How World Expo in Riyadh could be the perfect capstone for Saudi Vision 2030 achievements
Saudi capital is competing with Busan, in South Korea, and Rome to host the prestigious event
Event will be an opportunity to showcase the changes accomplished in less than a decade
Updated 22 September 2023
RAWAN RADWAN and LAMA ALHAMAWI
JEDDAH/RIYADH: Saudi Arabia is bidding to host World Expo 2030 in Riyadh to highlight both its vast potential to the world and the tangible progress it has accomplished with its wide-ranging Vision 2030 economic and social reforms.
“During the eight years since the announcement of Saudi Vision 2030, the Kingdom has witnessed changes and developments that surpass what has been accomplished in the past 80 years of its history, and Riyadh is a part of this success story,” Princess Reema bint Bandar, the Saudi ambassador to the US, said recently.
She was speaking in Paris in June during the 172nd General Assembly of the Bureau International des Expositions, or BIE, the intergovernmental organization that selects host nations for World Expo.
If the BIE chooses Riyadh to host the event in 2030, the Saudi capital will feature pavilions from 246 countries and welcome about 40 million visitors, who will see for themselves the realization of Vision 2030.
Riyadh is competing with Busan, in South Korea, and Rome to host this prestigious event.
“Our vision is a strong, thriving, and stable Saudi Arabia that provides opportunity for all,” Saudi Crown Prince Mohammed bin Salman said in the Vision 2030 leadership message.
He added: “Our vision is a tolerant country with Islam as its constitution and moderation as its method. We will welcome qualified individuals from all over the world. and will respect those who have come to join our journey and our success.”
Vision 2030 seeks to utilize every valuable asset Saudi Arabia has in order to diversify its economy and invest in its people by creating a more sustainable and equitable future, new employment opportunities, and harnessing the potential of young Saudis.
These goals influence every aspect of the Kingdom’s development, from environmental sustainability to economic diversification.
In addition, Vision 2030 also includes dozens of megaprojects and giga-projects spread across the Kingdom, as well as hundreds of initiatives, programs and reforms. These aim to drive the growth of domestic industries and attract investment.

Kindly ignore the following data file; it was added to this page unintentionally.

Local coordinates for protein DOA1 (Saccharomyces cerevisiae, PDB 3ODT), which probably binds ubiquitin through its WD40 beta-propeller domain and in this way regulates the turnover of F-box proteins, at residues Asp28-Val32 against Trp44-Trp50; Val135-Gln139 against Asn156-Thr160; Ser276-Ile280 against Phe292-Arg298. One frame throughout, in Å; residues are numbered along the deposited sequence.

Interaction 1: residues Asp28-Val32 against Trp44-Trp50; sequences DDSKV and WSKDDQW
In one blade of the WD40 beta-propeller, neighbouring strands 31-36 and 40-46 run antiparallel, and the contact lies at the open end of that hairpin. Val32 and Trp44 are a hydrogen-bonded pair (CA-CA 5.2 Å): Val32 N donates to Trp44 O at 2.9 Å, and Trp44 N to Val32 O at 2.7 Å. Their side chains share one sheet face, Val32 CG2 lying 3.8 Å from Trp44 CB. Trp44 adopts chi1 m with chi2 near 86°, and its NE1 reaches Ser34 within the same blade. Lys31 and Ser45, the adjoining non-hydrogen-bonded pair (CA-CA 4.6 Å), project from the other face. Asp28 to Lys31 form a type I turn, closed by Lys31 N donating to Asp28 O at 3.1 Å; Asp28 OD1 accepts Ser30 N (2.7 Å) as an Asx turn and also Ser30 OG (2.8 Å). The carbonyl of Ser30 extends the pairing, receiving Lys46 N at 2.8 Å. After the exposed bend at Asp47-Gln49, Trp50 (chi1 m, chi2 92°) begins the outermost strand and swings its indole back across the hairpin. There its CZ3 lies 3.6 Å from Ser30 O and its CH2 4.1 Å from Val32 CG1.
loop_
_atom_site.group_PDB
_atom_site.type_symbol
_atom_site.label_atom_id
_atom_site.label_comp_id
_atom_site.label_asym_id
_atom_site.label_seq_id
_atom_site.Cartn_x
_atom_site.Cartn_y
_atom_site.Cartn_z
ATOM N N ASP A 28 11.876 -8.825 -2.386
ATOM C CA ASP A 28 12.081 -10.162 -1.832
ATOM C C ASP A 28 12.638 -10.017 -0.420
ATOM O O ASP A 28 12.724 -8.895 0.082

The reform program’s rapid progress demonstrates Riyadh’s commitment to development, achieving prosperity, and ensuring inclusivity for all citizens.
As a testament to Saudi Arabia’s growth and path to prosperity, the International Monetary Fund recently named the Kingdom the fastest-growing economy among the G20 countries, with an overall growth rate of 8.7 percent.
Vision 2030 was launched in 2016 by the crown prince, who devised it as a broad framework for developing his country by establishing a diversified and sustainable economy and a new and vibrant society.
The Kingdom created the Vision Realization Programs to make this agenda a reality. VRP covers the development of programs pertaining to quality of life, housing, fiscal sustainability, health, human capital, and the experience of Muslims performing Hajj.
Saudi Arabia continues to demonstrate its commitment to transforming society by implementing these programs.
Hosting an international event of Expo 2030’s magnitude requires significant infrastructure. Saudi Arabia’s eagerness to win the bid has played a pivotal role in accelerating the implementation of Vision 2030’s goals.
The Kingdom has already allocated a budget of $7.8 billion to investments for Riyadh in anticipation of the expo. More broadly, Vision 2030 aims to reach $3.3 trillion in national-level investments by the end of this decade.
Riyadh Expo 2030 also presents a golden opportunity to attract foreign investment, contributing to the economic diversification goal of Vision 2030.
These reforms have been progressively introduced since the initial announcement of the Vision in 2016, beginning with modest changes that have since evolved into substantial and far-reaching transformative reforms.
A significant turning point occurred on Oct. 24, 2017, when the crown prince delivered a groundbreaking speech at the Future Investment Forum, where he unveiled NEOM, a colossal $500-billion megacity project, and underlined the Kingdom’s commitment to “modern Islam.”
Less than a year later, on Apr. 18, 2018, the Kingdom lifted its longstanding ban on movie theaters, marking a crucial first step toward restructuring its cultural landscape. Mere months later, on June 24, 2018, Riyadh went one step further and lifted the decades-old prohibition on women driving.
The latter move proved a milestone in its journey toward societal progress and proof of the Kingdom’s willingness to enact hitherto unimaginable changes.
While some may view these reforms as long overdue, they are monumental for Saudi Arabia, and set the stage for the momentous change Vision 2030 envisages, fundamentally transforming the Kingdom’s society and economy.
For decades, Saudi Arabia welcomed precious few tourists besides pilgrims. Its economy was also far from diversified or dynamic, relying almost solely on the revenue generated from oil exports. All this has begun to change rapidly in just a few short years.